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The Baby Boom and Baby Bust

What caused the baby boom? And, can it be explained within the context of the secular decline in fertility that has occurred over the last 200 years? The hypothesis is that: 1. The secular decline in fertility is due to the relentless rise in real wages that increased the opportunity cost of having children. 2. The baby boom is explained by an atypical burst of technological progress in the household sector that occurred in the middle of the last century. This lowered the cost of having children. A model is developed in an attempt to account, quantitatively, for both the baby boom and bust.

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Paper provided by Economie d'Avant Garde in its series Economie d'Avant Garde Research Reports with number 1.

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Length: pages
Date of creation: Jul 2002
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Handle: RePEc:eag:rereps:1
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  1. Benhabib, Jess & Rogerson, Richard & Wright, Randall, 1991. "Homework in Macroeconomics: Household Production and Aggregate Fluctuations," Journal of Political Economy, University of Chicago Press, vol. 99(6), pages 1166-87, December.
  2. Williamson Jeffrey G., 1995. "The Evolution of Global Labor Markets since 1830: Background Evidence and Hypotheses," Explorations in Economic History, Elsevier, vol. 32(2), pages 141-196, April.
  3. Ron Leung & Harold L. Cole & Lee E. Ohanian, 2004. "Deflation, Real Wages, and the International Great Depression: A Productivity Puzzle," Econometric Society 2004 North American Winter Meetings 75, Econometric Society.
  4. Gary S. Becker & Robert J. Barro, 1986. "A Reformulation of the Economic Theory of Fertility," NBER Working Papers 1793, National Bureau of Economic Research, Inc.
  5. Jeremy Greenwood & Ananth Seshadri & Mehmet Yorukoglu, 2003. "Engines of Liberation," RCER Working Papers 503, University of Rochester - Center for Economic Research (RCER).
  6. Andolfatto, D. & MacDonald, G.M., 1995. "Technological Innovation, Diffusion, and Business Cycle Dynamics," Working Papers 9503, University of Waterloo, Department of Economics.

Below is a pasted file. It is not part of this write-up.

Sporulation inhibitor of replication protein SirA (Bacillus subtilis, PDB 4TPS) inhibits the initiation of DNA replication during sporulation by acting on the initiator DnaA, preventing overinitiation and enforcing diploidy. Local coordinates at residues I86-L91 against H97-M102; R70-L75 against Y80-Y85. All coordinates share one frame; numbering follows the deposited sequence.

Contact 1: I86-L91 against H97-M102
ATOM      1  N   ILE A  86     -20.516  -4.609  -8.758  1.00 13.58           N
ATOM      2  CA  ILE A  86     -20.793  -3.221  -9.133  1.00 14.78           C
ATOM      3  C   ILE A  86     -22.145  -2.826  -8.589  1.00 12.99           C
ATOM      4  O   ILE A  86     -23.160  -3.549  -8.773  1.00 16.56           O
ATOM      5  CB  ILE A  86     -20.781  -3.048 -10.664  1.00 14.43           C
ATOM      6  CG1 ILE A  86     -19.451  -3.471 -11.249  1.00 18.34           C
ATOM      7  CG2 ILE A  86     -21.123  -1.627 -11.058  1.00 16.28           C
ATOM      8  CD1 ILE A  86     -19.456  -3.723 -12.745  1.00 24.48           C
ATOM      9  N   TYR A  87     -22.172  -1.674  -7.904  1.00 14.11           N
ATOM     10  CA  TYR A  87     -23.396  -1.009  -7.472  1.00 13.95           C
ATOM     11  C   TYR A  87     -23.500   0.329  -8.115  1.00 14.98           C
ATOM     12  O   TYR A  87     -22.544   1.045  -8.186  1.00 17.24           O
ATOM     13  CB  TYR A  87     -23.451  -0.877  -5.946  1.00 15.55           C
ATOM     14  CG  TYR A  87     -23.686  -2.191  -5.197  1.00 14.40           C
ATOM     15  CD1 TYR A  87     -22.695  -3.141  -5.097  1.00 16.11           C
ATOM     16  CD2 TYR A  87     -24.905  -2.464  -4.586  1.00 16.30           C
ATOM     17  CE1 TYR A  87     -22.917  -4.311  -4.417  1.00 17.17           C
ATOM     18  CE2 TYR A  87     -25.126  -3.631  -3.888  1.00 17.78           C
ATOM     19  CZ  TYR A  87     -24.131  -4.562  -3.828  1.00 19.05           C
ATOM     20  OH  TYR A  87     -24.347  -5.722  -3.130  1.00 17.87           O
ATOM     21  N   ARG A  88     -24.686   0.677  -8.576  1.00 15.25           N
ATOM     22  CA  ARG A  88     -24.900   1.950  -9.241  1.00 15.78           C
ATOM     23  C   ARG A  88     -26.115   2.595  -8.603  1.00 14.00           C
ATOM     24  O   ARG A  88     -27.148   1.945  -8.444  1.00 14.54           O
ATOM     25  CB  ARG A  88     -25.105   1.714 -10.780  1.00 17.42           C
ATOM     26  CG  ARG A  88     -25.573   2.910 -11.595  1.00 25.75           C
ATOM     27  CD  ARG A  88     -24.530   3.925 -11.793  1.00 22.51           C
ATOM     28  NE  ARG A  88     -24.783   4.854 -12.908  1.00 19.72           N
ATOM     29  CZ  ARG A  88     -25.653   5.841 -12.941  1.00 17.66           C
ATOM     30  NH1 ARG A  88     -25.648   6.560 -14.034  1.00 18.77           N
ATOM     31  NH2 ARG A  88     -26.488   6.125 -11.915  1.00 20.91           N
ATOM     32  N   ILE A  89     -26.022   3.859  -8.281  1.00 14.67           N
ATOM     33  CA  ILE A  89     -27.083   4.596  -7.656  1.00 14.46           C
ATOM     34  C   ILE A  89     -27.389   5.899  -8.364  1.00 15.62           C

7. Robert J. Gordon, 1990. "The Measurement of Durable Goods Prices," NBER Books, National Bureau of Economic Research, Inc, number gord90-1, December.
  8. David Andolfatto & Glenn M. MacDonald, 1998. "Technology Diffusion and Aggregate Dynamics," Working Papers 98005, University of Waterloo, Department of Economics, revised Jan 1998.
  9. Matthias Doepke, 2004. "Accounting for Fertility Decline During the Transition to Growth," Journal of Economic Growth, Springer, vol. 9(3), pages 347-383, 09.
  10. Paul Gomme & Finn E. Kydland & Peter Rupert, 2000. "Home production meets time-to-build," Working Paper 0007R, Federal Reserve Bank of Cleveland.
  11. Oded Galor & David N. Weil, 1993. "The Gender Gap, Fertility, and Growth," NBER Working Papers 4550, National Bureau of Economic Research, Inc.
  12. Stephen L. Parente & Richard Rogerson & Randall Wright, 2000. "Homework in Development Economics: Household Production and the Wealth of Nations," Journal of Political Economy, University of Chicago Press, vol. 108(4), pages 680-687, August.
  13. David N. Weil & Oded Galor, 2000. "Population, Technology, and Growth: From Malthusian Stagnation to the Demographic Transition and Beyond," American Economic Review, American Economic Association, vol. 90(4), pages 806-828, September.
  14. Gary S. Becker, 1960. "An Economic Analysis of Fertility," NBER Chapters, in: Demographic and Economic Change in Developed Countries, pages 209-240 National Bureau of Economic Research, Inc.
  15. Razin, Assaf & Ben-Zion, Uri, 1975. "An Intergenerational Model of Population Growth," American Economic Review, American Economic Association, vol. 65(5), pages 923-33, December.
  16. repec:fth:simfra:95-08 is not listed on IDEAS
  17. Michael R. Haines, 1994. "The Population of the United States, 1790-1920," NBER Historical Working Papers 0056, National Bureau of Economic Research, Inc.
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